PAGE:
In 2019, a federal judge ruled in favor of Andy Warhol and the foundation established after his death regarding the “Prince Series” of screenprints he made for Vanity Fair in 1984.
For $400, Vanity Fair licensed one of photographer Lynn Goldsmith’s black-and-white studio portraits of Prince from December 1981 and commissioned Warhol to create an illustration of Prince for an article published in November of 1984. He made 16 pieces in total. Goldsmith objected and sued.
However, Warhol transcended the photographer’s copyright by transforming a picture of a vulnerable and uncomfortable Prince into an artwork that made the singer an “iconic, larger-than-life figure,” the judge decided. The ruling was appealed by Goldsmith, “a pioneering photographer known for unique portraits of famous musicians,” and the case landed at the Supreme Court, where arguments have been heard. The court’s decision will likely be made public next year, in June of 2023.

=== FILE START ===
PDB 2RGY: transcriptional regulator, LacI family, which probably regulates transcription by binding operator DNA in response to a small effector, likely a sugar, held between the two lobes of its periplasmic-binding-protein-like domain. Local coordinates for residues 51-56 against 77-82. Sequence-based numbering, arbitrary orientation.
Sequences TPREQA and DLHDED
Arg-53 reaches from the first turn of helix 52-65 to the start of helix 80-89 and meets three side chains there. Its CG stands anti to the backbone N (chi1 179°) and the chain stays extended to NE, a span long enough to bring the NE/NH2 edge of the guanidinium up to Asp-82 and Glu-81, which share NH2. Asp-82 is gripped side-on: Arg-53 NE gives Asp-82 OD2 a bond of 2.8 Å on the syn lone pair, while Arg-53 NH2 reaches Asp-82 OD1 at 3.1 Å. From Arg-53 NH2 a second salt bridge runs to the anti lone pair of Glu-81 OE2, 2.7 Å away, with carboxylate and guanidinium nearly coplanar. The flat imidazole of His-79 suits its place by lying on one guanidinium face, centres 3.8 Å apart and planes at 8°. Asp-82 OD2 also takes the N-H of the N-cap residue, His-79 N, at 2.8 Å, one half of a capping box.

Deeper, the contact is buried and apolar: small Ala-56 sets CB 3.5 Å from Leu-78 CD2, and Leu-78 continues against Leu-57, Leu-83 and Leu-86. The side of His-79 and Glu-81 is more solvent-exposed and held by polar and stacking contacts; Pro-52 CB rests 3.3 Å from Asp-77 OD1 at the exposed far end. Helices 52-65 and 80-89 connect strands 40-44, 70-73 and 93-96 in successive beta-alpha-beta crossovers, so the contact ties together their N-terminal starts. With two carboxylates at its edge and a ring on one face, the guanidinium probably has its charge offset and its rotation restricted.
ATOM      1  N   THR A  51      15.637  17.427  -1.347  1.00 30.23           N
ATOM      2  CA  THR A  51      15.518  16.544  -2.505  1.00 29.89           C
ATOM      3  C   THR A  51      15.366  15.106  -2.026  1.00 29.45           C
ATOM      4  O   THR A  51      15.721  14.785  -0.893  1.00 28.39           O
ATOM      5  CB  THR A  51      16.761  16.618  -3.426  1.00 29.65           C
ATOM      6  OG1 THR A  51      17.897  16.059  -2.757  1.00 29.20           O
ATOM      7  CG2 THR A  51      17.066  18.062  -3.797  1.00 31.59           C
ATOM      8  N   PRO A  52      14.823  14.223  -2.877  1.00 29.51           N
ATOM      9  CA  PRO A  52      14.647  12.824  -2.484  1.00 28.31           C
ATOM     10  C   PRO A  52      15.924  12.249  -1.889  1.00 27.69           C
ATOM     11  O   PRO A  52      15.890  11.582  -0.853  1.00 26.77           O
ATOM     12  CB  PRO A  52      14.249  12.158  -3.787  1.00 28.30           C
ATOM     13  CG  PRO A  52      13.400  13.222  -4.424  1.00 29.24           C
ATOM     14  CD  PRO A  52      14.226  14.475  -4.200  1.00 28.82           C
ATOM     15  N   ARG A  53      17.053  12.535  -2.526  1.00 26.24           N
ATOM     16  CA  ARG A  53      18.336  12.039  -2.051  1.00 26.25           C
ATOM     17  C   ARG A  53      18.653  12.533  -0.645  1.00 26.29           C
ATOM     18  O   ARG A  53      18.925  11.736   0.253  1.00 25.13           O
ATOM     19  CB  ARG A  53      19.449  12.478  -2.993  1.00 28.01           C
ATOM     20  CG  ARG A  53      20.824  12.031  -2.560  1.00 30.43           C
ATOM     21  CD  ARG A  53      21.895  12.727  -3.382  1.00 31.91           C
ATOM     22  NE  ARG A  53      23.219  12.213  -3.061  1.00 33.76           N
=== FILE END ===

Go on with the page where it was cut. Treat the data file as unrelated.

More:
Such cases fascinate me. Remember when artist Shepard Fairey was sued by the Associated Press for using a photograph of Barack Obama as the basis for his famous HOPE poster? That case was, thankfully, settled out of court. Who wants to be in protracted court proceedings for years and years? We have to wait and see what the court decides in the Goldsmith versus Warhol case.